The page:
famous moves. >> calanda says he wants to use the time leading up to the big fight constructively, and really serve his idol. to do so, he visits a marabou, a mystic who claims he can strengthen sa thies and weaken his opponent. >> this cloth here is sa thies' opponent. i put knots here to immobilize him. >> the marabou then consecrates the water that sa thies will later use to wash himself over 90 percent of senegalese are muslim. but traditional mystical beliefs remain deeply ingrained. >> both of the rustlers have trained hard for the fight. now, just beforehand it's about other things. that's why we have come to a marabou. so he can curse the opponent.
then, before he knows what hit him, he will be beaten. >> there are just two ways out poverty here, wrestle, or flee. thousands of wrestlers in senegal share the same dream. like calanda, they come from areas in dakar ruled by poverty. calanda had to leave school at 12. he says he loved going, but had to quit so he could work to support his family. two years ago, his sister fled the country. she now lives in a refugee home in munich. she's a hairdresser, but couldn't find a job. now, she cuts the hair for other refugees in munich, and sends some of the money home to help the family. >> the problem is the unemployment. that's why the young people here train like crazy. by wrestling, you can become a millionaire fast. >> the big matches here draw big
crowds. around 15,000 spectators fit into the demba diop stadium. calanda got his ticket weeks ago. the fight has long since been sold out. there are still five hours to go before the big fight. finally, the pre-show begins. sa thies enters the arena first. he's carrying a holy mask to protect himself from evil. his opponent has a magic band that he gnaws on, and performs a mystical dance. the spectators are electrified. >> he can dance and jump around all he wants. sa thies is much stronger. he'll beat him. >> every wrestler performs his own rituals before a fight. with a little help from strengthening potions and amulets, they hope to secure
victory. sa thies is counting on the magic potion that the marabou has prepared for him. it's tipped over his body and he , bottle after bottle of it. the shaman won't reveal what goes into the mix. but whatever it is, it stinks. a lot. wrestling bouts in senegal are a combination of deep faith and big show, with a big dash of carnival. and there's a lot of money behind the spectacle. sponsors help turn successful wrestlers into national media stars. wealthy ones. the two opponents have now entertained the crowd for four hours.
it's finally time to fight. the gladiators stand eye to eye. sa thies pins his opponent in seconds, earning around 150,000 euros, and in the process, fulfills the dreams of thousands of men like calanda. and the wrestler can heave a sigh of relief that he hasn't let fans down. after the fight, calanda is more motivated than ever. he's convinced that if you give a dream all you've got, you can achieve anything. >> i don't want to go the same way that my sister went. i want to stay here and do
everything i can to spare my siblings what i had to go through. they should keep going to school and not have to start work at the age of 12. that's why i'm doing all this. >> calanda's giving his all and training hard in pursuit of a better life. and fortunately, having some fun along the way. ♪ >> good food can also be a lot of fun! today's global snack comes from sri lanka. >> on the southwestern tip of the island of sri lanka, there's a fort in the town of galle which was built in the sixteenth century. from its ramparts you can see the town's bus stand, where there's another famous landmark. this old food stand is also part of galle's history.
but while the fort was built to keep people away, the snacks here are cooked to make them come. >> we've been making dhal vadai , rolls, cutlets, for about forty years. >> anula and her husband leelananda have been married for 25 of those years. the success of their relationship, and there snacks, is based on teamwork. >> is there enough salt? >> it's important to get the recipe for dahl vadais just right, because this is the couple's most popular snack of the day. >> two or three hundred people come. >> and to avoid disappointing these hungry customers, the couple has to make twenty kilos of this stuff a day. it's a mixture of lentils, which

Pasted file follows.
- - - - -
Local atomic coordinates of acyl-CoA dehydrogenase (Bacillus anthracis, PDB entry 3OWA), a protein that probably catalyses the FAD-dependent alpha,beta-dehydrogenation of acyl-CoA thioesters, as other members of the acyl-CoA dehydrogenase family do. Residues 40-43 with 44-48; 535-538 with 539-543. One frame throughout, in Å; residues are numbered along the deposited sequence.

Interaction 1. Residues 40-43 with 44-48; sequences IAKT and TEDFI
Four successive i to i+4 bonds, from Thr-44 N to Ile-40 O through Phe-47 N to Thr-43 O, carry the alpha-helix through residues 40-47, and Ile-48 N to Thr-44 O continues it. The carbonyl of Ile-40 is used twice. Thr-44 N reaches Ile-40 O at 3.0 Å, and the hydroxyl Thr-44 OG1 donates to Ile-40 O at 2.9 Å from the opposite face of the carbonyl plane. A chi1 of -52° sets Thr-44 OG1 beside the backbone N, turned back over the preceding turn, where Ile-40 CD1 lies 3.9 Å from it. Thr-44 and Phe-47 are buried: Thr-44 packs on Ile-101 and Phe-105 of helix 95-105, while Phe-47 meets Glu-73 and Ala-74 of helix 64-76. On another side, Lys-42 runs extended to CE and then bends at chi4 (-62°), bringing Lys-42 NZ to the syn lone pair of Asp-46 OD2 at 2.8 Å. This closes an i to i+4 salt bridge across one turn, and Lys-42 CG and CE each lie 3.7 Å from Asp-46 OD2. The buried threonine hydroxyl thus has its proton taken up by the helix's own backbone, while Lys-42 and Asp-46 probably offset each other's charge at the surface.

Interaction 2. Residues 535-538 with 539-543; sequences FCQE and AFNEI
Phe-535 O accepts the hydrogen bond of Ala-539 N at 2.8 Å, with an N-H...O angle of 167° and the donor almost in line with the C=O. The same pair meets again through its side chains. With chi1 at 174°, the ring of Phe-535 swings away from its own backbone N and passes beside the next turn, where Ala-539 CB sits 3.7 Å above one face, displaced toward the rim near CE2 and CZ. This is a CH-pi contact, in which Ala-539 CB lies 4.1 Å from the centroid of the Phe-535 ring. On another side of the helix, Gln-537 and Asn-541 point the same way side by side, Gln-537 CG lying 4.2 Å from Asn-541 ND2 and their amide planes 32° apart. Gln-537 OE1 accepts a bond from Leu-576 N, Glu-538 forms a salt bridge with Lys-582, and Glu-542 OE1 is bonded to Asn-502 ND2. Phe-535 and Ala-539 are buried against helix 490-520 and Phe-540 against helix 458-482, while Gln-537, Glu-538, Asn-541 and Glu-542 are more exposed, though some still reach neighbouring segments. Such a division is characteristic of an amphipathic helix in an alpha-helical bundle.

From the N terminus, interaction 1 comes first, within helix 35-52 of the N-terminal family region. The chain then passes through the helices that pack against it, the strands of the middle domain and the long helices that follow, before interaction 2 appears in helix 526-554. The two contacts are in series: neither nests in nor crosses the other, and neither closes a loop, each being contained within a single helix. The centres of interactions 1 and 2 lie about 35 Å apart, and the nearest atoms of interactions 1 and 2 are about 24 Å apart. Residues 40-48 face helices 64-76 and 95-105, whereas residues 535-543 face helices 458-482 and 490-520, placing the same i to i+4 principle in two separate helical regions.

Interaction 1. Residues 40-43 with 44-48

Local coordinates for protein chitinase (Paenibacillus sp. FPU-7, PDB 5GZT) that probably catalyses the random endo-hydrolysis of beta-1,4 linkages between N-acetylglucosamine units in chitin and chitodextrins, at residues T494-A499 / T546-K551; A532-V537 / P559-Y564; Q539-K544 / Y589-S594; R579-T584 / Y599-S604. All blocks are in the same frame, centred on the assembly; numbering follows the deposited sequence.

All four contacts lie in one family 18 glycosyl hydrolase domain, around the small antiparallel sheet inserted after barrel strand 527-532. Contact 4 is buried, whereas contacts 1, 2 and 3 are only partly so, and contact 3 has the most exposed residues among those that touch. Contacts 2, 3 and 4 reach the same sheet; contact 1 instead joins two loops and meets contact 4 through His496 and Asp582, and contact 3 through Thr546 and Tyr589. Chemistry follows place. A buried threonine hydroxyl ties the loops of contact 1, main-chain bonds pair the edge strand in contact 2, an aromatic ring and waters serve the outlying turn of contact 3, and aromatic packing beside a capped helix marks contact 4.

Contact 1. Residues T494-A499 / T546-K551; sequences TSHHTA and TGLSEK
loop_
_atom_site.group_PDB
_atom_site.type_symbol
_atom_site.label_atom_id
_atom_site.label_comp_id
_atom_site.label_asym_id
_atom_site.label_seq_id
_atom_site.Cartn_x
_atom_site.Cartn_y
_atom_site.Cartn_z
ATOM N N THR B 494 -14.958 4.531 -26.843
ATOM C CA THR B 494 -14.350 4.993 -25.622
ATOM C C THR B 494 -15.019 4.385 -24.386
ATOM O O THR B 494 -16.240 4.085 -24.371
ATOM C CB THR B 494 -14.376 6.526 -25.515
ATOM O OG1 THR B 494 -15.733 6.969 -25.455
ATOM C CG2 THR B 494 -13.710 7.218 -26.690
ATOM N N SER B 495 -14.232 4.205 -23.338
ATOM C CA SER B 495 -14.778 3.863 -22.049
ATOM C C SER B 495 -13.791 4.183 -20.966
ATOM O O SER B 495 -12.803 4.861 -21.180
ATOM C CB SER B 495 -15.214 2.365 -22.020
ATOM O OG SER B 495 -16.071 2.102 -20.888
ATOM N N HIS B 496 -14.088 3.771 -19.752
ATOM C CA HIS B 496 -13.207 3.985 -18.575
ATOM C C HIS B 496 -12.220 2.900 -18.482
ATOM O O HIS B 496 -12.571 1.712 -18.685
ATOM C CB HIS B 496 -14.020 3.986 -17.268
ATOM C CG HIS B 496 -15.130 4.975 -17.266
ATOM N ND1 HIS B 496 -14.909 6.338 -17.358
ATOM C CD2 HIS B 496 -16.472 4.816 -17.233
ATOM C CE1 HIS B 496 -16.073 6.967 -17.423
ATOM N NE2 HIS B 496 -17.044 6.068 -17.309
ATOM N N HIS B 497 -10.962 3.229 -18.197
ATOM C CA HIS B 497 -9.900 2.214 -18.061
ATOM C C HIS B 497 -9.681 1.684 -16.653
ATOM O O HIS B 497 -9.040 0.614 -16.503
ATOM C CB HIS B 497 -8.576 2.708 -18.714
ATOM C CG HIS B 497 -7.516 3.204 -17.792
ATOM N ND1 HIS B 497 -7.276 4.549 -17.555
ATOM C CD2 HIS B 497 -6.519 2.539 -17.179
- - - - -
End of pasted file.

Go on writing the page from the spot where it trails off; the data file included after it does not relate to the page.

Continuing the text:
in sri lanka is called dahl. >> we get to work at 7:00 and open at 10:00. >> the dahl has to have soaked in water, before the grinding can begin. >> it's hard work. >> sunil is one of the staff. he's mashing up enough dahl for the vadais the food stand makes 500 every day. then it's over to leelananda and anula, who add the taste. >> onion, green chili, salt. >> man and wife then do a dance together, with their hands. after that, the vadai balls are fried for ten minutes.
what you end up with is a bit like a falafel. >> we are good at this. otherwise we wouldn't still be , in business after forty years. >> and it's true the vadais are sold almost a soon as they're out of the pan. >> hot, hot, very fresh. outside layer like a crispy. >> and the inside? >> inside here a little bit smooth. normal shops, one vadai is rupees. 25 here is ten rupees. >> that's six euro cents, the kind of low price that might get first-time buyers thinking, there must be a catch. but regular customers know better. >> it's clean and the food is absolutely delicious.
>> i have four more to take house, for my children. they are waiting to eat. >> and when those children turn into adults, there's a good chance this food stand will still be around. >> next week we go to the west coast of africa, to sao tome and principe. these idyllic islands have tropical rain forests, gorgeous trees and flowers, secluded beaches and volcanic mountains. but there's work to be done if all this beauty is to stay intact. and that's all from global 3000 this time. we'll be back next week. do write to us anytime, and don't forget to visit our facebook page, dwglobalsociety. [captioning performed by the national captioning institute, which is responsible for its caption content and accuracy.
- [narrator] this program is made possible in part by, the town of marion, historic marion, virginia. home of the wayne henderson school of appalachian arts. celebrating 21 years as a certified virginia main street community. the ellis family foundation, general francis marion hotel. the historic general francis marion hotel and black rooster restaurant & lounge, providing luxurious accommodations and casual fine dining. the bank of marion. the bank of marion, your vision, your community, your bank. wbrf, 98.1fm. bryant label, a proud supporter of our region's musical heritage. ("cherokee shuffle" by gerald anderson)